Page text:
June 15, 2022

Alzheimer’s and Dementia: Why Ageism Can Impact Your Important Diagnosis

Aging is an inevitable and beautiful part of the human experience. Still, society treats growing older as something to be feared or avoided. With ageism, we assume that mental decline is a part of getting older, so it's hard to tell dementia from normal brain function in ourselves and others.

Ignoring Dementia Symptoms or Attributing it to “Old Age” is a Serious Part of Ageism.

Dementia is not a specific disease. It describes a group of symptoms that disrupt a person’s day-to-day activities, such as difficulties with language, memory, attention, recognition, problem-solving, and decision-making. According to the Centers for Disease Control, the most common type of dementia is Alzheimer’s disease—a brain disease that affects 6.2 million people in the United States.

And while Alzheimer’s disease and related dementias are not necessarily an inevitable part of aging, they are serious conditions that require early diagnosis and treatment.

Dementia Signs and Symptoms to Watch for in Yourself and Loved Ones 

according to the CDC:

  • Not being able to complete tasks without help.
  • Trouble naming items or close family members.
  • Forgetting the function of items.
  • Repeating questions.
  • Taking much longer to complete normal tasks.
  • Misplacing items often.
  • Being unable to retrace steps and getting lost.

The greatest known risk factor for Alzheimer’s is advancing age. Most people with the disease are over 65 years old, according to the Alzheimer’s Association.

“But, don’t just assume it’s Alzheimer’s disease,” said Dr. Chris Dennis, Chief Behavioral Officer at Landmark. “If any of the signs are there, you should be evaluated.”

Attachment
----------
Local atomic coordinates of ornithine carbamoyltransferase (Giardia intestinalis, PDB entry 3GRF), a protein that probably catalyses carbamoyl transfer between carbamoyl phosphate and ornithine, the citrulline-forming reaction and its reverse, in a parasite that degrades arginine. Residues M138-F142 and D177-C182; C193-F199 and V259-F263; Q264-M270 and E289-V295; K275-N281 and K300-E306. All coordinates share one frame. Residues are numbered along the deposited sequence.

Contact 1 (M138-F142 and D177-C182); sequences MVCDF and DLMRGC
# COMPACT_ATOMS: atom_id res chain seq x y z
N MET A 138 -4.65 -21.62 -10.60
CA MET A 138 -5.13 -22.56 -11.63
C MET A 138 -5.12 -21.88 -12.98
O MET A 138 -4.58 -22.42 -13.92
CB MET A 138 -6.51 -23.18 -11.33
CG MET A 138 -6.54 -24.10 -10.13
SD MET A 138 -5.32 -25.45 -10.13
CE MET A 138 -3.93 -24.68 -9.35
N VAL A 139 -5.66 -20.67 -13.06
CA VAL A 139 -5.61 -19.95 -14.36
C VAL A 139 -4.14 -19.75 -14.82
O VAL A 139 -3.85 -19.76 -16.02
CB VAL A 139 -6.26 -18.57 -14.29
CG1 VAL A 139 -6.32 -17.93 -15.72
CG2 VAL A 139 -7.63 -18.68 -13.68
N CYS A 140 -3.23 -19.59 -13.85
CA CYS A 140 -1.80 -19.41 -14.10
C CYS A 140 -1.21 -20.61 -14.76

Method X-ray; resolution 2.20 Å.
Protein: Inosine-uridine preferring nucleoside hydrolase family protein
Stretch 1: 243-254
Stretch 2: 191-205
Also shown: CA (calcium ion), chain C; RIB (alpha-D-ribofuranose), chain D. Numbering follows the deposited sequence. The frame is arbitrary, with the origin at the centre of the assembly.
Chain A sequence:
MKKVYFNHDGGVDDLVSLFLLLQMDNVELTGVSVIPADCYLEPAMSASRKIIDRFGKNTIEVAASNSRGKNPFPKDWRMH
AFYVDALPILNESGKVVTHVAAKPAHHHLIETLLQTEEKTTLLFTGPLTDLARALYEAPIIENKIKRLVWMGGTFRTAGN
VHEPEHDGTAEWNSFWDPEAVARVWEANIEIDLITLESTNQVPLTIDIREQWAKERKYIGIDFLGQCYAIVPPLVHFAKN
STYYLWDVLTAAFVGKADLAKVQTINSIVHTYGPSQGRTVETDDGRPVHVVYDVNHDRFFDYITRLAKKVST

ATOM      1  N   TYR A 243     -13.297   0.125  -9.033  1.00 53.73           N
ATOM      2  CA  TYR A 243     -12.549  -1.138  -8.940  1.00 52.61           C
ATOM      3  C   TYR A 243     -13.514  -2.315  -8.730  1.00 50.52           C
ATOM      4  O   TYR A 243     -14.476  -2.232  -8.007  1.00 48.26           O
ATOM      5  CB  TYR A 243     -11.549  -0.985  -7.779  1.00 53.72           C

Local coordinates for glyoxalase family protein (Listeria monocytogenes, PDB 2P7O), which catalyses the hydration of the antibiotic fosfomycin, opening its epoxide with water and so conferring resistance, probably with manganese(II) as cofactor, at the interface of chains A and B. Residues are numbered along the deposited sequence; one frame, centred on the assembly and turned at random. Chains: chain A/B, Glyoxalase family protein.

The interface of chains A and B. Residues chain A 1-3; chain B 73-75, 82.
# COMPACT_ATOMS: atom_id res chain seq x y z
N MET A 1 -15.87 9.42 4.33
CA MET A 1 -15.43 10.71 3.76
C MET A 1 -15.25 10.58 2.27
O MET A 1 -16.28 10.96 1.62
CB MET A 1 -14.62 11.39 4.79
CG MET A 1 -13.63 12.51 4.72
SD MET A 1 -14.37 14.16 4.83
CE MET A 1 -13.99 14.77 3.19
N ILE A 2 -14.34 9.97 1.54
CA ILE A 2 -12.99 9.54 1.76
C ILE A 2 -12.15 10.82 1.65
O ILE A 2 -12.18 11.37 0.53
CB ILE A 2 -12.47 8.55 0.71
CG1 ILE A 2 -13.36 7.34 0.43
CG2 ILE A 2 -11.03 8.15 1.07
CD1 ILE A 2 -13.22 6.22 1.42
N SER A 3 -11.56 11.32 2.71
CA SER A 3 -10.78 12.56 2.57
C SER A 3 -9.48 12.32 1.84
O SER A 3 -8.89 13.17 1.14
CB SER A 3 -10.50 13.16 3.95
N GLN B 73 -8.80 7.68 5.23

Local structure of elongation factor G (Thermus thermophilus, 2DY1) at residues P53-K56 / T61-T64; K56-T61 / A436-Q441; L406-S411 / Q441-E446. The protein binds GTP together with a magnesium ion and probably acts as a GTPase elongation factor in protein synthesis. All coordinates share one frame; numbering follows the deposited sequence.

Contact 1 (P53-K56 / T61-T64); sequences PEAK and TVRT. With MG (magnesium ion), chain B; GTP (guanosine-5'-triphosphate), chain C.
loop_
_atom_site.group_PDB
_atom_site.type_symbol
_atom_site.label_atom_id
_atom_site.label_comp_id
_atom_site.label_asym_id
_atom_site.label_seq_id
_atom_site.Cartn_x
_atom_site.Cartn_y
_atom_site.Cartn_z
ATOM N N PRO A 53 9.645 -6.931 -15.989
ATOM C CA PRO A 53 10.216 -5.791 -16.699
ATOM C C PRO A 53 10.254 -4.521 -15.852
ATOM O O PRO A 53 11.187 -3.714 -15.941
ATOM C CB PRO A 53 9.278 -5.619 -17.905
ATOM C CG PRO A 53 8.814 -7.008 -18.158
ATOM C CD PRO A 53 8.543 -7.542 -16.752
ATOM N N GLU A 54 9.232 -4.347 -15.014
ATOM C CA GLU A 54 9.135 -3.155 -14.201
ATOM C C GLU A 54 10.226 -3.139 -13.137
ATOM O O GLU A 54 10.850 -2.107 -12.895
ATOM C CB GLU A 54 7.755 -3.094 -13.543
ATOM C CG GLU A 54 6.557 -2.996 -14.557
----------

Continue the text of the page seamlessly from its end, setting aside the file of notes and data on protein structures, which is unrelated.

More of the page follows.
Dementia Preventive Measures

Even though you can’t change your age, genetics, or family history, addressing some risk factors could prevent or delay up to 40% of dementia cases, according to a 2020 report from the Lancet Commission on dementia prevention, intervention, and care.

The CDC recommends:

  • Maintaining a healthy blood pressure level.
  • Being physically active.
  • Maintaining a healthy weight.
  • Getting enough sleep – between 7 and 9 hours per night.
  • Staying engaged socially.
  • Managing blood sugar.

Woman speaking with her physician

Family Tips for Starting the Conversation About Dementia without Ageism

Don’t ignore signs of dementia. It’s sometimes hard to know the difference between what’s age-related and what’s dementia. These are delicate topics as our loved ones age. An isolating pandemic has led to more time passing between family visits, and older Americans have spent more time alone.

Trust your gut and the observations of family members who aren’t around as often. Siblings or family members who haven’t seen aging parents or grandparents in a few months may have a good perspective on mental decline. Those who live closer may not notice changes. Use trusted national resources such as the Alzheimer’s Association for an initial symptom review.

Getting help from a professional can help take the emotion out of it. Some family members—or the patient—may be hesitant to admit dementia could be at play out of fear they’ll appear weak or vulnerable, or old. It’s often easier for them to explain symptoms away. A neutral third party—a doctor or caregiver—can help bring up the issue.

Landmark’s in-home provider visits take place in a comfortable setting and can identify signs of dementia a primary care provider may not spot during a clinic visit.

As the number of seniors in the United States is expected to double by 2030, understanding dementia symptoms and creating a positive attitude about aging is essential. In a recent study, conducted by Yale School of Public Health’s Becca Levy, researchers found that thinking positively about aging can help reduce stress and even lower risk for dementia.

Talk to your Landmark care team if you notice any changes in your own memory or have questions about a loved one. The CDC estimates that more than half of people with memory loss have yet to discuss symptoms with a healthcare provider.